lanthanide with fewer / electrons and a smaller magnetic moment, such as Pr3+ [6,7], This leads to a spatially extended 4 / wave function with a greater overlap with the oxygen 2p orbitals, as well as a weaker magnetic dipolar interaction (proportional to the square of the moment size) between nearest-neighbor sites. This can allow quantum tunneling between different ice configurations, thereby converting the material from a spin ice to a quantum spin liquid. Like its classical counterpart, the most notable feature of this new state is that it is predicted to host unconventional excitations. These are linearly dispersive magnetic excitations (magnetic photons), which offer the possibility of constructing a real lattice analogue of quantum electromagnetism [8,9]. The compound Pr2Ir20 7 has been identified as a highly correlated metallic spin liquid [10,11] and a previous //SR investigation found behavior that was interpreted as being induced by the muon [12,13], although the extent of the role of screening by the conduction electrons was not clear. We now demonstrate that this effect can be also found in the insulating com pounds Pr2B20 7 (B — Sn, Zr, and Hf), which are also candidate quantum spin ice systems, and we propose a theoretical description for the observed effect. Zero-field //SR measurements were carried out on polycrystalline samples mainly using the EMU spectrom eter at the ISIS muon facility, Rutherford Appleton Laboratory (RAL), but also the GPS spectrometer at the Swiss Muon Source (PSI). Data were taken in the temper ature range 0.05-280 K using a 3He cryostat and 3He-4He dilution refrigerator. The samples were synthesized by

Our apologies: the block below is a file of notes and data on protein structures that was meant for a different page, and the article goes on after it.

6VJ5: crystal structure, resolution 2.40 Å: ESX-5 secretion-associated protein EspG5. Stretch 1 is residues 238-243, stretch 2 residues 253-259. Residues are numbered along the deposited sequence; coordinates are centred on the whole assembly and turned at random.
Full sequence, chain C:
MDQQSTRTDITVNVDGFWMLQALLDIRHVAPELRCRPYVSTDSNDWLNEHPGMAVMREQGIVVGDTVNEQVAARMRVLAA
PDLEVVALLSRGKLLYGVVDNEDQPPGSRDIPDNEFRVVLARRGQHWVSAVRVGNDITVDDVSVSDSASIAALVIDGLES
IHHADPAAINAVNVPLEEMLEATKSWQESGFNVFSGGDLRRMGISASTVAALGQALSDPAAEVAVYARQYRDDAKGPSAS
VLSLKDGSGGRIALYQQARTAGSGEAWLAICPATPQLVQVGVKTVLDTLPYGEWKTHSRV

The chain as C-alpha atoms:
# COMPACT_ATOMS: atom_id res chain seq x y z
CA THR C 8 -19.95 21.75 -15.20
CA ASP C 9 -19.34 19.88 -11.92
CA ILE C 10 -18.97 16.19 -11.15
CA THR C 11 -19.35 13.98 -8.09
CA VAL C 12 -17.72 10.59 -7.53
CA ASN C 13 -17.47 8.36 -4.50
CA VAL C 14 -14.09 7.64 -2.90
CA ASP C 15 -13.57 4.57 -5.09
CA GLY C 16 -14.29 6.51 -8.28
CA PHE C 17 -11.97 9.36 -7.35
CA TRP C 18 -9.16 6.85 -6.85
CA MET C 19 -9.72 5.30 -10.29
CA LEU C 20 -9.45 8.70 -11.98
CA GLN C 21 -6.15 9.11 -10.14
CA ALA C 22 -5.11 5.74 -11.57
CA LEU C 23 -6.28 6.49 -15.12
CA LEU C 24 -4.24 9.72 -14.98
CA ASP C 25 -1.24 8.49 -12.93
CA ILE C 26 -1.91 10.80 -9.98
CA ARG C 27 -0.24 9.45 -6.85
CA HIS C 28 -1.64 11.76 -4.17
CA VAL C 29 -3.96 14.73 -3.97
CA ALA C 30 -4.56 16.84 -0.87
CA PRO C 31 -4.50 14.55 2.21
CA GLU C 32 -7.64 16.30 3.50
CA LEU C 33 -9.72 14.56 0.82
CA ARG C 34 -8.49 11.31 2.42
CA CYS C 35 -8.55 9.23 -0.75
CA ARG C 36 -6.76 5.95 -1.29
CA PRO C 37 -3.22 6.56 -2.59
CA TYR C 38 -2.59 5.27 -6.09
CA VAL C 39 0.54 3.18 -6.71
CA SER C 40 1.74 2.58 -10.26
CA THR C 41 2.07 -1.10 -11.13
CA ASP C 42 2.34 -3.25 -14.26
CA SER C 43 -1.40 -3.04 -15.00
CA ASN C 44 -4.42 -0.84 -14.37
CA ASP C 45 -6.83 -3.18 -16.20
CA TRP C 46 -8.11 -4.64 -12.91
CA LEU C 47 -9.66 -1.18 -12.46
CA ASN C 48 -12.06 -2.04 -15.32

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FIG. 1 (color online). Zero-field /rSR spectra at 1.5 and 40 K. Fits are to a Kubo-Toyabe relaxation function.